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by Tom Mach
This is a topic that’s going to reveal more about me than maybe I even knew myself. Since I tend to live vicariously through my “good” (or not horribly evil) characters, I should probably begin there, discussing how the many characters in my 16 short stories in my book Stories to Enjoy told me a lot about myself.
In “Burning Faith,” Benito Lucchetti (a landscape worker for the Franciscans) feels obligated to buy a map from a greedy-eyed Bedouin who claims it will lead him to a sacred relic in Israel. With considerable doubt in mind, he makes the dig, not expecting to find anything. One thing people don’t know about me is that I sometimes am easily persuaded and will buy something just to get the person off my back.
In “The Lead Bird,” I, like Robin, worked in market research and had trepidations when I had to conduct a focus group with doctors. (My focus group came out exceptionally well, in case you are wondering.)
“The Crossword Puzzle Murders” came about when I realized I was a crossword puzzle fanatic. When I get the daily paper I ignore the news, run through the comics, and then settle in for the challenge of doing the puzzle. With the help of my wife, I almost always finish it.
“Real Characters” was based on a play I wrote by the same name. Most people don’t realize that I wrote a play that was actually produced for stage (unfortunately, not “Real Characters” but “Brain Trust”) and they also don’t know I was a lead actor in two community theater performances in an Ohio town.
People also probably don’t know that I tutored young children in writing and reading (which I still do) and I get a great deal of enjoyment in seeing them develop into better writers and readers. This prompted me to write a story called “Priscilla’s New Word”—which, by the way, won first place in a contest sponsored by the Kansas Author’s Club.
I also revealed a part of me in “Frozen History,” a story about a young man named Dante Lamprey facing imminent death due to a missile strike from Iran. Dante’s taking this rather calmly, figuring that there is nothing he can do about the situation anyway. I’ve become like Dante in my later years, not getting all wired up about what doomsayers predicted for the world. If it’s out of my control, I’m just wasting time worrying about it.
Another aspect of me that people don’t know about was shown my story “When Kansas Women Were Not Free.” This had to do with a woman named Jessica in 1867 who is shocked by the treatment Kansas hotel clerk showed toward former slaves as well as toward women. I am a strong advocate of equal rights and would have been both a suffragist as well as an abolitionist had I lived back in that era.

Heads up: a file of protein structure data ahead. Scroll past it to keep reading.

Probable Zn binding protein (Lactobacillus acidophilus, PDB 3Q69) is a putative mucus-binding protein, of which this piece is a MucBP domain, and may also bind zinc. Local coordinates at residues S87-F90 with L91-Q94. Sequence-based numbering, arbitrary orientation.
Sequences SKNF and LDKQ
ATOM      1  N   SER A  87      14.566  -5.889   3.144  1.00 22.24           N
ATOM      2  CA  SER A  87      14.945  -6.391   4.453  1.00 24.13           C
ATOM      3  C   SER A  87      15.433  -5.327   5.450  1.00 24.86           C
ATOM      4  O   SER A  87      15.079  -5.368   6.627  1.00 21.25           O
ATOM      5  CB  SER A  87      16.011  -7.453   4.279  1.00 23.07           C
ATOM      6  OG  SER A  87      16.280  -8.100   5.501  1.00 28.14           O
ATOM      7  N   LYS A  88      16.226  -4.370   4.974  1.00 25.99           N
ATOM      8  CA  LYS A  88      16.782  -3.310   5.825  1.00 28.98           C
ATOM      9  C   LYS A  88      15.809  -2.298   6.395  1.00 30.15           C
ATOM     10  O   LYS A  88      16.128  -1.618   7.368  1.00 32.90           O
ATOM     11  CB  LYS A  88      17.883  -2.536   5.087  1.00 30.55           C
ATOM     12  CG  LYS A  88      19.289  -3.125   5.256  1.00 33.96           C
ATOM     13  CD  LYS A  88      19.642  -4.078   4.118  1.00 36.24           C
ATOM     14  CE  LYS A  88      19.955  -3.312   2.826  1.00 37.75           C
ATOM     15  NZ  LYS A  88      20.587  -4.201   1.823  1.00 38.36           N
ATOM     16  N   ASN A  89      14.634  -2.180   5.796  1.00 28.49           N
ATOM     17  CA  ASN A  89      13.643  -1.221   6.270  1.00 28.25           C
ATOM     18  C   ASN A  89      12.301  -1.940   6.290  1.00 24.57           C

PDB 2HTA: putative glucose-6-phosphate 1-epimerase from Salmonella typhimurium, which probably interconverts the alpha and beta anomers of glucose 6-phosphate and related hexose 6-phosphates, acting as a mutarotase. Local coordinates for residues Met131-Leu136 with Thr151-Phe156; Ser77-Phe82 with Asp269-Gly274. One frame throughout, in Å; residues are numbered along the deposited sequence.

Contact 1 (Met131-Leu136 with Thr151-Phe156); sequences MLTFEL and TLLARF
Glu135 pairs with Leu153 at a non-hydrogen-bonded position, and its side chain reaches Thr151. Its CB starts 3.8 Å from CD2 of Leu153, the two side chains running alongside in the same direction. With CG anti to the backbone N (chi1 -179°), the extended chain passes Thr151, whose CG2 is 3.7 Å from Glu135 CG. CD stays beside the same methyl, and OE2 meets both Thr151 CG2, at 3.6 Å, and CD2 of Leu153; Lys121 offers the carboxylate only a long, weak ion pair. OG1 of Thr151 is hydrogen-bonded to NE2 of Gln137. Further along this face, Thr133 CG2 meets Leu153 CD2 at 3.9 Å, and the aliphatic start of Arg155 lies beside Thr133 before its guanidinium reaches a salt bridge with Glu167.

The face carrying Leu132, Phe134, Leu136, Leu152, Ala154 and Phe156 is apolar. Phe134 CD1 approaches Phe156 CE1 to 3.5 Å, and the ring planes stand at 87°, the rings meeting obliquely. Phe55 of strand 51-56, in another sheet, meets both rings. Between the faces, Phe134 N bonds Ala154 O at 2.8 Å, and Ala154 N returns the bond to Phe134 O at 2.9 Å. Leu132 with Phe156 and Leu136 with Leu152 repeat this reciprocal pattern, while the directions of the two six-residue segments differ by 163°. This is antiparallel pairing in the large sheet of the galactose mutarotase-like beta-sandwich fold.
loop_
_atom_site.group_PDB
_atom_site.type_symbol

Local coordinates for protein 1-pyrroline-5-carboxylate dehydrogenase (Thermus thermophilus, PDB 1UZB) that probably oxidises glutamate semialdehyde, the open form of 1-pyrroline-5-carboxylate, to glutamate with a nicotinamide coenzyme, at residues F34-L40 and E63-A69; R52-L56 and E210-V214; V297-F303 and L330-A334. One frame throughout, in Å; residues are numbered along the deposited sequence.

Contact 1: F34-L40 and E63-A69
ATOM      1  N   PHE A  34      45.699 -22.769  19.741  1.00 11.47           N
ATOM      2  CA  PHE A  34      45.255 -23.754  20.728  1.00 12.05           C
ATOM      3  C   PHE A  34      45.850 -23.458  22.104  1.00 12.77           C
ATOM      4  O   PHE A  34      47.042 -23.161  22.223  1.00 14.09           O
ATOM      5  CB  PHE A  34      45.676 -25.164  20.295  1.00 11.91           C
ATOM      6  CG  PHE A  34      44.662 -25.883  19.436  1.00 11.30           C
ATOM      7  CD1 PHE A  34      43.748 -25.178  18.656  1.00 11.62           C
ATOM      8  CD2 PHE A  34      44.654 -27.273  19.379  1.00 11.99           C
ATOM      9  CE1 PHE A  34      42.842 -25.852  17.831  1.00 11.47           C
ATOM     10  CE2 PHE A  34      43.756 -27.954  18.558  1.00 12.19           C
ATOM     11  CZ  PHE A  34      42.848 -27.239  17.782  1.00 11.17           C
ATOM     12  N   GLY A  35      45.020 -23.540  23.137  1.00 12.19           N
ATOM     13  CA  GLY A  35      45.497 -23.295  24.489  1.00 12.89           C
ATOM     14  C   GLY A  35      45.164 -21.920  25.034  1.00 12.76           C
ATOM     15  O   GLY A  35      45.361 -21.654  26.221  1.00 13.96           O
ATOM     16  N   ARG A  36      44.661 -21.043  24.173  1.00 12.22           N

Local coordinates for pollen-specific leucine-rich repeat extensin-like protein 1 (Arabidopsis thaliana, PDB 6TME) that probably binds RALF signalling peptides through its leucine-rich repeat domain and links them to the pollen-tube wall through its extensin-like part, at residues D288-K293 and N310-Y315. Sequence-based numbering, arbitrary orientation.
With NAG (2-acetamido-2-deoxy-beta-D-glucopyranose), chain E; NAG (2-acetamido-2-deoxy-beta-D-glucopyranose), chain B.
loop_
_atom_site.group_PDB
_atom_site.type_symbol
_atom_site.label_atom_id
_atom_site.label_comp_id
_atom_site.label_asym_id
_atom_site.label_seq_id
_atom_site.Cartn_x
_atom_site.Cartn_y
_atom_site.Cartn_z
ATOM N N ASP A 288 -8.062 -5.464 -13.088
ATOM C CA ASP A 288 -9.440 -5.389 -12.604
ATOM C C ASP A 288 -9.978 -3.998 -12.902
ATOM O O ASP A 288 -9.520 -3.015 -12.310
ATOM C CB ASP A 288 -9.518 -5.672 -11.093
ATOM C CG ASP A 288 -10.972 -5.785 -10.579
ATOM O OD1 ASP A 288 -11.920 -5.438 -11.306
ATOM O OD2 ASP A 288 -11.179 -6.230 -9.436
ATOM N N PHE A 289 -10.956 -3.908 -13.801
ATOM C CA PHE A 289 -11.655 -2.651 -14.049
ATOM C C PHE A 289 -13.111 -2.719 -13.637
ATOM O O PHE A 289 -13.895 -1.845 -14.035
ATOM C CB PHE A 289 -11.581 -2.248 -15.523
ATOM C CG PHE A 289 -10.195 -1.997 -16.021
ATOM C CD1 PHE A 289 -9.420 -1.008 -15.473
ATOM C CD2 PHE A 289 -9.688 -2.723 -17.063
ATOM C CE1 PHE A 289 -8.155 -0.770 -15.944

Most people don’t know I published my first short story in a magazine called Stamp World many years ago. I reprinted this story as “Stamp Prisoner” and it involves a psychic trying to escape from the law by hiding in a stamp.
“Doll House” came about because of my fascination for engineers who create mechanical things. Most people have no idea that before I became a writer I was a chemical engineer.
One last thing people don’t know is that I used to meet often with a fellow writer and have a cup of chai tea with him at a nearby café. Then one day I discovered that he had pancreatic cancer and died only a few weeks later. He was the inspiration for my short story entitled “Breakfast, Over Easy,” where my protagonist learns one day that his friend fails to meet with him in a diner—and he learns that his friend is dying of cancer. There’s more to that story, but I’d like you to read it so you can learn the dilemma he now faces.
This unique collection of 16 short stories written by prize-winner Tom Mach includes stories such as "Real Characters," which is about a writer who gets his wish--that his characters come alive.... "Breakfast, Over Easy" makes you wonder about loyalty in the face of temptation.... "When Kansas Women Were Not Free" takes you to a time when women were less free than former males slaves.... "Son" make you think differently about compassion. One novelist describes STORIES TO ENJOY as "memorable and intriguing, with O. Henry twists that are sure to surprise and entertain."
Tom Mach wrote two successful historical novels, Sissy! and All Parts Together, both of which have won rave reviews and were listed among the 150 best Kansas books in 2011.Sissy! won the J. Donald Coffin Memorial Book Award while All Parts Together was a viable entrant for the 2007 Pulitzer Prize Award. He also wrote a collection of short stories entitled Stories To Enjoy which received positive reviews. Tom’s other novels include: An Innocent Murdered, Advent, and Homer the Roamer.
His poetry collection, The Uni Verse, won the Nelson Poetry Book Award. In addition to several awards for his poetry, Writer’s Digest awarded him ninth place in a field of 3,000 entrants.